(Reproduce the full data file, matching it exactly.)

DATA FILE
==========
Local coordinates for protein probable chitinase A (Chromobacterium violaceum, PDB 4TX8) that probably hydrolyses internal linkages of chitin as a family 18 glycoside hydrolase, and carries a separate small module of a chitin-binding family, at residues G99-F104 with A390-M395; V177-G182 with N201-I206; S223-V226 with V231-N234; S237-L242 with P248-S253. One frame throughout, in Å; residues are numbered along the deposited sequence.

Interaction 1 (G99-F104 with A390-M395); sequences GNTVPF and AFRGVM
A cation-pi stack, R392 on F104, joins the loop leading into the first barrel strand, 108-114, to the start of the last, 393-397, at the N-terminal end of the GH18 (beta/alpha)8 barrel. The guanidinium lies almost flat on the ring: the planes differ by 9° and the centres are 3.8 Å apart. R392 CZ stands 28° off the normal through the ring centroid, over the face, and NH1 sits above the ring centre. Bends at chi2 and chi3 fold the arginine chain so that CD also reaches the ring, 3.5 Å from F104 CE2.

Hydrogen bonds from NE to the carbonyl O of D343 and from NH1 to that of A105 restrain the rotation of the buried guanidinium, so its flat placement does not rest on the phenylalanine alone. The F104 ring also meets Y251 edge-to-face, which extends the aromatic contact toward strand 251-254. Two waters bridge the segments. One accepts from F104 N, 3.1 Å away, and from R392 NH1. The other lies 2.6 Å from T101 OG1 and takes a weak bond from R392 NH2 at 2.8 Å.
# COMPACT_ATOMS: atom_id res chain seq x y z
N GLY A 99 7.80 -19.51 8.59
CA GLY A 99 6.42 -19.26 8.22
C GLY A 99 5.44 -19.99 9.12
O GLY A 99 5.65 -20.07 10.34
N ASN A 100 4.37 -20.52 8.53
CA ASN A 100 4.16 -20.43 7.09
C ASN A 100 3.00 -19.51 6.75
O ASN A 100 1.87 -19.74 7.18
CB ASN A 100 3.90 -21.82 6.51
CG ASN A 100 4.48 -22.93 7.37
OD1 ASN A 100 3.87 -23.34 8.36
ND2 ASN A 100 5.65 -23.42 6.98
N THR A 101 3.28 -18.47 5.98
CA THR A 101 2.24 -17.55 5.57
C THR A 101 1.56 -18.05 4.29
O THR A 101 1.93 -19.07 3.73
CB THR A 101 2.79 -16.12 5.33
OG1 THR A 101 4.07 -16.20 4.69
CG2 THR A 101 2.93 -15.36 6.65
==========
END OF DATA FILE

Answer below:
Local coordinates for protein probable chitinase A (Chromobacterium violaceum, PDB 4TX8) that probably hydrolyses internal linkages of chitin as a family 18 glycoside hydrolase, and carries a separate small module of a chitin-binding family, at residues G99-F104 with A390-M395; V177-G182 with N201-I206; S223-V226 with V231-N234; S237-L242 with P248-S253. One frame throughout, in Å; residues are numbered along the deposited sequence.

Interaction 1 (G99-F104 with A390-M395); sequences GNTVPF and AFRGVM
A cation-pi stack, R392 on F104, joins the loop leading into the first barrel strand, 108-114, to the start of the last, 393-397, at the N-terminal end of the GH18 (beta/alpha)8 barrel. The guanidinium lies almost flat on the ring: the planes differ by 9° and the centres are 3.8 Å apart. R392 CZ stands 28° off the normal through the ring centroid, over the face, and NH1 sits above the ring centre. Bends at chi2 and chi3 fold the arginine chain so that CD also reaches the ring, 3.5 Å from F104 CE2.

Hydrogen bonds from NE to the carbonyl O of D343 and from NH1 to that of A105 restrain the rotation of the buried guanidinium, so its flat placement does not rest on the phenylalanine alone. The F104 ring also meets Y251 edge-to-face, which extends the aromatic contact toward strand 251-254. Two waters bridge the segments. One accepts from F104 N, 3.1 Å away, and from R392 NH1. The other lies 2.6 Å from T101 OG1 and takes a weak bond from R392 NH2 at 2.8 Å.
# COMPACT_ATOMS: atom_id res chain seq x y z
N GLY A 99 7.80 -19.51 8.59
CA GLY A 99 6.42 -19.26 8.22
C GLY A 99 5.44 -19.99 9.12
O GLY A 99 5.65 -20.07 10.34
N ASN A 100 4.37 -20.52 8.53
CA ASN A 100 4.16 -20.43 7.09
C ASN A 100 3.00 -19.51 6.75
O ASN A 100 1.87 -19.74 7.18
CB ASN A 100 3.90 -21.82 6.51
CG ASN A 100 4.48 -22.93 7.37
OD1 ASN A 100 3.87 -23.34 8.36
ND2 ASN A 100 5.65 -23.42 6.98
N THR A 101 3.28 -18.47 5.98
CA THR A 101 2.24 -17.55 5.57
C THR A 101 1.56 -18.05 4.29
O THR A 101 1.93 -19.07 3.73
CB THR A 101 2.79 -16.12 5.33
OG1 THR A 101 4.07 -16.20 4.69
CG2 THR A 101 2.93 -15.36 6.65